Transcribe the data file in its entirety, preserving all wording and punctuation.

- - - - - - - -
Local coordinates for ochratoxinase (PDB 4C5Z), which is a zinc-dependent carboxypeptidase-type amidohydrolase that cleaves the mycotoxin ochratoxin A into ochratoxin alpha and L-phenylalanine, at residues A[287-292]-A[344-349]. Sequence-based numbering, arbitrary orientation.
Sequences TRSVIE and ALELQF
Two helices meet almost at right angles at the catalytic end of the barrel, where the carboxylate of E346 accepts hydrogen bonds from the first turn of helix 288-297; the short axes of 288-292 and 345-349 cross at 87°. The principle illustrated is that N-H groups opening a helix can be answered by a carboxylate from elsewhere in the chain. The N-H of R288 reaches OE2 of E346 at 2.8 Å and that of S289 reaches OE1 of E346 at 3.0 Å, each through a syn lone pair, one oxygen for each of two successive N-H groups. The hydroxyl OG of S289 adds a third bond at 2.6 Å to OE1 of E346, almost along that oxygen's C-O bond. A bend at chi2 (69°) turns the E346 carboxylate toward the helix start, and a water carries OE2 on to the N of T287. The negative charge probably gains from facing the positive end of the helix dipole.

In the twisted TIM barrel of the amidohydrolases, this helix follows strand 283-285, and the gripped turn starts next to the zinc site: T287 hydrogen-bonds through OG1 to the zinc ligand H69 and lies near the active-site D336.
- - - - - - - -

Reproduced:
Local coordinates for ochratoxinase (PDB 4C5Z), which is a zinc-dependent carboxypeptidase-type amidohydrolase that cleaves the mycotoxin ochratoxin A into ochratoxin alpha and L-phenylalanine, at residues A[287-292]-A[344-349]. Sequence-based numbering, arbitrary orientation.
Sequences TRSVIE and ALELQF
Two helices meet almost at right angles at the catalytic end of the barrel, where the carboxylate of E346 accepts hydrogen bonds from the first turn of helix 288-297; the short axes of 288-292 and 345-349 cross at 87°. The principle illustrated is that N-H groups opening a helix can be answered by a carboxylate from elsewhere in the chain. The N-H of R288 reaches OE2 of E346 at 2.8 Å and that of S289 reaches OE1 of E346 at 3.0 Å, each through a syn lone pair, one oxygen for each of two successive N-H groups. The hydroxyl OG of S289 adds a third bond at 2.6 Å to OE1 of E346, almost along that oxygen's C-O bond. A bend at chi2 (69°) turns the E346 carboxylate toward the helix start, and a water carries OE2 on to the N of T287. The negative charge probably gains from facing the positive end of the helix dipole.

In the twisted TIM barrel of the amidohydrolases, this helix follows strand 283-285, and the gripped turn starts next to the zinc site: T287 hydrogen-bonds through OG1 to the zinc ligand H69 and lies near the active-site D336.